As I explained before, entropy may appear to be a simple concept but is easily confused. A good example is the claim made by Jerry Bauer who claims to be using Feynman’s equation to calculate the entropy of mutations.
Let’s see what Jerry claims and then compare this to what he should have said. I pointed out to Jerry that Feynman presented a hint to Jerry as to how to calculate entropy correctly:
We measure “disorder” by the number of ways that the insides can be arranged, so that from the outside it looks the same.
Let’s interpret this more carefully:
“From the outside”: Macro state “Ways that insides can be arranged”: Micro states
The following link shows what I have been stating namely that
Each specific sequence of heads or tails is just as likely to occur as any other and what we are really interested in is not the probability of a particular series of events but the probability of finding a sequence that has a particular “macroscopic” property. Macroscopic, in this context, means that we do not care what the order of the heads and tails is, but simply how many of the coins are heads or tails. This sort of question involves multiplicity rather than probability.
Now let’s see where Jerry goes wrong:
You didn’t go on to show anything regarding the subject. You don’t understand the subject as you have shown three (nah..this will be four) times now. Simple common sense should tell you that Feynman was addressing logical entropy and you are embracing configurational entropy in the style of Adami’s work.
Feynman was addressing all possible microstates and he clearly states this in the link I sent you to:
“So we now have to talk about what we mean by disorder and what we mean by order. … Suppose we divide the space into little volume elements. If we have black and white molecules, how many ways could we distribute them among the volume elements so that white is on one side and black is on the other? On the other hand, how many ways could we distribute them with no restriction on which goes where? Clearly, there are many more ways to arrange them in the latter case. We measure “disorder” by the number of ways that the insides can be arranged, so that from the outside it looks the same. The logarithm of that number of ways is the entropy. The number of ways in the separated case is less, so the entropy is less, or the “disorder” is less.”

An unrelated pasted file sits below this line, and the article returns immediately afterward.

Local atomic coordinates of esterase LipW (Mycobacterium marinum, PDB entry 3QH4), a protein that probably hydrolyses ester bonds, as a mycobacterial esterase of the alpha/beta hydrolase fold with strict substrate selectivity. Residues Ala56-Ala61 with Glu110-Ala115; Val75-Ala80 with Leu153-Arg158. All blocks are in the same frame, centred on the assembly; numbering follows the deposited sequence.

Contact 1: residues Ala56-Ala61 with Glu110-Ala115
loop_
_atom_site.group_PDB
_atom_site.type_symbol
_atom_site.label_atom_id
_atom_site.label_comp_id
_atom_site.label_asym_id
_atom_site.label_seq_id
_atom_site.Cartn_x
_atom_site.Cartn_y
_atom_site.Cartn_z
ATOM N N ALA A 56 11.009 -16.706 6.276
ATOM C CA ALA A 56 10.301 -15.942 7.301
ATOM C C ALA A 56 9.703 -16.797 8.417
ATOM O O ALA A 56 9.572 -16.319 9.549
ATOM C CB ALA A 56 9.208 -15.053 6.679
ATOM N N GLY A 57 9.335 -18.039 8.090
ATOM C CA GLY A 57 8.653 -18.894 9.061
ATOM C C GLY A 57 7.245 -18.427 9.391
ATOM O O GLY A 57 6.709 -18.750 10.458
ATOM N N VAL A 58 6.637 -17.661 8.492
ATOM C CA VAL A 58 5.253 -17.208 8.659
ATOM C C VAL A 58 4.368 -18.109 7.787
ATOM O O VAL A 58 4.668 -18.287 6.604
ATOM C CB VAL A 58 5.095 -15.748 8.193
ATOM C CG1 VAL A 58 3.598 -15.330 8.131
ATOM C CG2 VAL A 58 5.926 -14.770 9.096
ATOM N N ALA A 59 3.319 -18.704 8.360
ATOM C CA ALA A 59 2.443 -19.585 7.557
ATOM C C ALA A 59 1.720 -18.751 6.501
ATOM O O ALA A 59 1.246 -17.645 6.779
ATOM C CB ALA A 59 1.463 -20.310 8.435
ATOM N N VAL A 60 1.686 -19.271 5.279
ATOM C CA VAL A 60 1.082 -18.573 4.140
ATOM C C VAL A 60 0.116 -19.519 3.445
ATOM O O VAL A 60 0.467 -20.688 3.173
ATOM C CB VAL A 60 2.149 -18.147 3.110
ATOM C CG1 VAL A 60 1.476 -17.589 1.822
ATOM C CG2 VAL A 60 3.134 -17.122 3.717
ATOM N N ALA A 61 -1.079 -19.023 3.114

We furthered this to calculate the odds of certain microstates.
Jerry was correct, Feynman insisted on calculating all the microstates, but rather than calculating microstates, Jerry then makes the error of computing the probability of throwing 4 “heads” which is the same for “4 tails” or for “2 tails and 2 heads”, and thus not very interesting. But in addition to not being very interesting it also is an incorrect interpretation of Feynman’s entropy. In other words, Jerry did not apply the formula according to Feynman’s suggestion. Garbage in, garbage out.
But Adami does not calculate all possible number of ways. He is using configurational entropy as is clearly shown when you correctly graph that 4 coins are tossed and they all come up tails the microstate is 1. It IS 1 were I considering configurational but I was not.
Since I was using Feynman’s definition, and the table contains macro and microstates, Jerry’s objection is irrelevant. I was using the Feynman formula with onky one noticable difference namely that I used it correctly.
Remember that Jerry was claiming that he was using Feynman entropy and yet now he shifts to :
In logical entropy we calculate the statistics that our possible microstates will emerge.
If Jerry wants to abandon his use of Feynman’s formula that’s fine with me. Seems that Jerry may have become confused by Bruce Klyce’s treatment of entropy. I hope that these corrections will help Jerry understand where he went wrong.
Was it not Jerry who also stated
But it also made the point I was wanting to make: configurational entropy and logical entropy are the same banana.
Logical or configurational entropy are the same banana Jerry? Could you please make up your mind?
The lecture notes not only show how to correctly calculate Feynman entropy but also how to relate probability and configuration. Which also shows where Jerry went wrong in calculating logical entropy. I leave that as an excercise to the interested reader. (Hint: should be calculcated from observations.)
In another thread I am exploring the reluctance of ID proponents to self-correct. In that context I believe the following comment made by Jerry may be helpful
That first organism was designed. Any other theory is simply religion. Not science.
Of course the issue is not about design in nature but the nature of the designer. In other words, if we were to find design in nature, and if such evidence of teleology could be explained by natural causes then intelligent design would be powerless since it is based on an eliminative argument. In fact I argue that intrinsic teleology (function) is an inevitable outcome of evolutionary processes. Ayala has a very good overview of the issues
Unbounded design or contingent teleology occurs when the end-state is not specifically predetermined, but rather is the result of selection of one from among several available alternatives. The adaptations of organisms are designed, or teleological, in this indeterminate sense.
The following website provides a useful overview of “teleological notions in biology”.